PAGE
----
Taj Mahal “Will Almost Certainly Close” – Icahn

28 Oct 2014 | 05:30 Author: King, George

Carl Icahn, billionaire investor and owner of the Tropicana, has said that the Trump Taj Mahal’s finances were dire and, despite wishing he had never answered the phone when the call came through, has no intention of backing out of the deal to purchase the struggling casino.

“One overriding fact is perfectly clear: the Taj is quickly running out of money and will almost certainly close,” Icahn said in a statement to the Associated Press. “Reprehensibly, the union, instead of working with, and trying to help, the company to keep the Taj alive, is instead doing everything to destroy the possibility of saving the jobs of over 3000 employees.”

Local 54 of the Unite-HERE union put up picket lines on Friday the 25th of October where around 500 union members began to protest a decision to terminate their union contracts, effectively releasing the Taj Mahal from its pension and healthcare obligations.

Union members took to the sidewalk and were seen chanting in front of the casino, demanding the restoration of their healthcare. They did not block entrances and cars had no difficulty driving up to the casinos entrance although some pedestrians were forced to walk on the street to avoid the protestors.

“It’s really hard to know what to believe from him anymore,” said the President of Local 54 of the Unite-HERE union, Bob McDevitt. “It’s pretty bizarre to say you want to help, when you start out as a lone wolf ripping away workers’ livelihood and dignity. Everyone else in this city and state is working together to move Atlantic City forward. You can’t start by moving thousands of people backwards.”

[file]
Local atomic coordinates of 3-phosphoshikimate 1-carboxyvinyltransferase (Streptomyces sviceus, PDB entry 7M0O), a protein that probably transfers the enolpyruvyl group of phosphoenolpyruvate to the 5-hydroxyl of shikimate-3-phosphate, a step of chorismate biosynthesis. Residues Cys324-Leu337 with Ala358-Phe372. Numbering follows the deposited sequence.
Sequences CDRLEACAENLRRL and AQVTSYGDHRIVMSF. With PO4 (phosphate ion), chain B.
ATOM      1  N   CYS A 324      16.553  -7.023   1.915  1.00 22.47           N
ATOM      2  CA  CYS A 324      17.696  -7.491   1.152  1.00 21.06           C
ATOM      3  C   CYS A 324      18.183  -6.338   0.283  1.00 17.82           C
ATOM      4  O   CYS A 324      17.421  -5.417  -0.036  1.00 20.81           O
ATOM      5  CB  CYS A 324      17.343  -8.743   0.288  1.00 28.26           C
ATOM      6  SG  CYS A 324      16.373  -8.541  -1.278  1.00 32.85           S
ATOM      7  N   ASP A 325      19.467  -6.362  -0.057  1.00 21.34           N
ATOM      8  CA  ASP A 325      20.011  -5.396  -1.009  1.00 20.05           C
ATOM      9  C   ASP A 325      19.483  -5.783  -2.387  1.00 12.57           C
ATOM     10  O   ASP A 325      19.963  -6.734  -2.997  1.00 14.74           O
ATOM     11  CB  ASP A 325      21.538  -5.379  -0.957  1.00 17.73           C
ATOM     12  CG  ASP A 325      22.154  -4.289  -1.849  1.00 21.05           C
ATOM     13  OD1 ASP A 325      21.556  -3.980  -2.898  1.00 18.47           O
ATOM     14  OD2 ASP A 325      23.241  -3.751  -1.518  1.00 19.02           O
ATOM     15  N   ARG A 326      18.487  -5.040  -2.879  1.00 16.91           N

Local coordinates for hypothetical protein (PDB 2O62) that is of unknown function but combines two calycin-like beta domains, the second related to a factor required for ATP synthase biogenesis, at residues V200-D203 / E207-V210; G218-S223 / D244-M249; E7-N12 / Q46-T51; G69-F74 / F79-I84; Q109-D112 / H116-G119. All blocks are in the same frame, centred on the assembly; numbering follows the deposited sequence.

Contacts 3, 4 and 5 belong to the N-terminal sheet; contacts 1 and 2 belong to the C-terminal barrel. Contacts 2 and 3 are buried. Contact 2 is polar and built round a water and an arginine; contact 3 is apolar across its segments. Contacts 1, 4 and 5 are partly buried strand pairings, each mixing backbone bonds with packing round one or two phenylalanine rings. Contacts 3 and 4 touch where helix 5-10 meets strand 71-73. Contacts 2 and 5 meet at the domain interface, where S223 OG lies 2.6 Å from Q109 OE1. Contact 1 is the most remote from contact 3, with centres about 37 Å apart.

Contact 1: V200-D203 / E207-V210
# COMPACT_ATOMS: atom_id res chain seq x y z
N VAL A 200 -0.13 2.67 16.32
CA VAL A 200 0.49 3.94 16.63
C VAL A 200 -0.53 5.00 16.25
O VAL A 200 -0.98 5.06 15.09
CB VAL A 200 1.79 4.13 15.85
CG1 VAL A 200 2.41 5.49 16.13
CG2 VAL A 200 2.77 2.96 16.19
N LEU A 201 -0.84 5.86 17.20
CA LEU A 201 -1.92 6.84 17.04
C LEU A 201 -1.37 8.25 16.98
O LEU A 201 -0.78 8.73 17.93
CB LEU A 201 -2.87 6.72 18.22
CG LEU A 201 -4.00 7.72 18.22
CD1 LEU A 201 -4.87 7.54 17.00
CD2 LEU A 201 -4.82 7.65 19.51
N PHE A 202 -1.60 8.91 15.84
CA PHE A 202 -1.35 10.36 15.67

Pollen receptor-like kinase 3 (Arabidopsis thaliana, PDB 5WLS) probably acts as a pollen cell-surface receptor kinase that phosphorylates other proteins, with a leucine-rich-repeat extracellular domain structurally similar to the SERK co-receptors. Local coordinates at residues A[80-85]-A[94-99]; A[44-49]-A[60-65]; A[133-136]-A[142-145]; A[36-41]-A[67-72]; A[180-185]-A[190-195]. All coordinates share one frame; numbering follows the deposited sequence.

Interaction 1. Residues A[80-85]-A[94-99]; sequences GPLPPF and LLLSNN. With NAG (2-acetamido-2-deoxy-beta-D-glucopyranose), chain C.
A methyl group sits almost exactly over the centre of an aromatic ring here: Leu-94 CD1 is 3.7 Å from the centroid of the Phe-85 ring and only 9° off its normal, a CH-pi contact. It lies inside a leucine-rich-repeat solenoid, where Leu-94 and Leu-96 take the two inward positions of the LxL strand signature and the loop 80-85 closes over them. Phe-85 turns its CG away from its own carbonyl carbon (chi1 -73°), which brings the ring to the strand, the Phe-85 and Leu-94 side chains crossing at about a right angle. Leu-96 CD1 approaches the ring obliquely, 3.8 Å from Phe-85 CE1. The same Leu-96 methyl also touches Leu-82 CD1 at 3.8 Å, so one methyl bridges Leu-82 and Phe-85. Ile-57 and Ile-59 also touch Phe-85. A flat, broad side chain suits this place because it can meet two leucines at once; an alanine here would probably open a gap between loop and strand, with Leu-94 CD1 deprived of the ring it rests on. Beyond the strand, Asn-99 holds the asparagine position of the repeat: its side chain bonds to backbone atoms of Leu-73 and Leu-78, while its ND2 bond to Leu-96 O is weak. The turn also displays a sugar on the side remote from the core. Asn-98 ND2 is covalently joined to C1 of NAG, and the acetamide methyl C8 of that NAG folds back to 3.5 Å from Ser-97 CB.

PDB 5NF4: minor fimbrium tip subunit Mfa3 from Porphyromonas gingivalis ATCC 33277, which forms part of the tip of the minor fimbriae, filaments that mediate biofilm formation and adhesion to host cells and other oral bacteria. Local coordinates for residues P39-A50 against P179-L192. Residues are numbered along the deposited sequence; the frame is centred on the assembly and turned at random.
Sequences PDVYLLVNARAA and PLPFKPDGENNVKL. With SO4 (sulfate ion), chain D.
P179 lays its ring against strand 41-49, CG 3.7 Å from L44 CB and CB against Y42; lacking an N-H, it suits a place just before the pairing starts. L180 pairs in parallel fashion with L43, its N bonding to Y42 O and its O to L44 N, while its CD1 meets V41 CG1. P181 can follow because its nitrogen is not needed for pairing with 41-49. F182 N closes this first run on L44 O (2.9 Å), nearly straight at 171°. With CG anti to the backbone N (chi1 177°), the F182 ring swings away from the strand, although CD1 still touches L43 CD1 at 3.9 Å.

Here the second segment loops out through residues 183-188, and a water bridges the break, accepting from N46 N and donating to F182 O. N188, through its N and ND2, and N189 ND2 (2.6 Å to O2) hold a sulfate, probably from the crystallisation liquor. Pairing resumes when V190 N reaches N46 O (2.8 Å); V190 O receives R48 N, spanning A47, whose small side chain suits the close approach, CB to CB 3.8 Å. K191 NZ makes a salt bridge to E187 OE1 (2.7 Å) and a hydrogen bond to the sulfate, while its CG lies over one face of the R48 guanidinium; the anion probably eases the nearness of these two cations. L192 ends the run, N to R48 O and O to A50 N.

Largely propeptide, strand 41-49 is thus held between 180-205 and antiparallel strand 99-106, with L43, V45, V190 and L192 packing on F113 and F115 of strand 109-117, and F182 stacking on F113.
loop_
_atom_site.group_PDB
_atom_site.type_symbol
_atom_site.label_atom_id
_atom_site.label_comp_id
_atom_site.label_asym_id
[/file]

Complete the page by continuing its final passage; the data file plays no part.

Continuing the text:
Trump Entertainment CEO, Robert Griffin, said that the demonstration was having absolutely no effect on business inside the casino. The company has also admitted that the state of its finances are grim but they have said that they are doing everything they can to save the casino and preserve the jobs of all its employees.

The casino had previously warned about the sate of their finances are did say they were running out of money in December, forcing them to shut their door in November if no plans could be made to save it.

Carl Icahn, who owns the casinos $286 million debt, said one of the plans was to cancel the debt and turn it into ownership of the Taj, coupled with a $100 million investment by his company. All of which would be subject to the cancellation of union contracts, saving the casino $14.6 million a year, as well as a state aid to the sum of $175 million.

Even with the cancellation of union contracts and a state bailout, Icahn has said he has “walked into a hornet’s nest here”. The casino is far from being saved and, as it stands at the moment, still looks like it could be the fifth Atlantic City casino to close this year. 

George King
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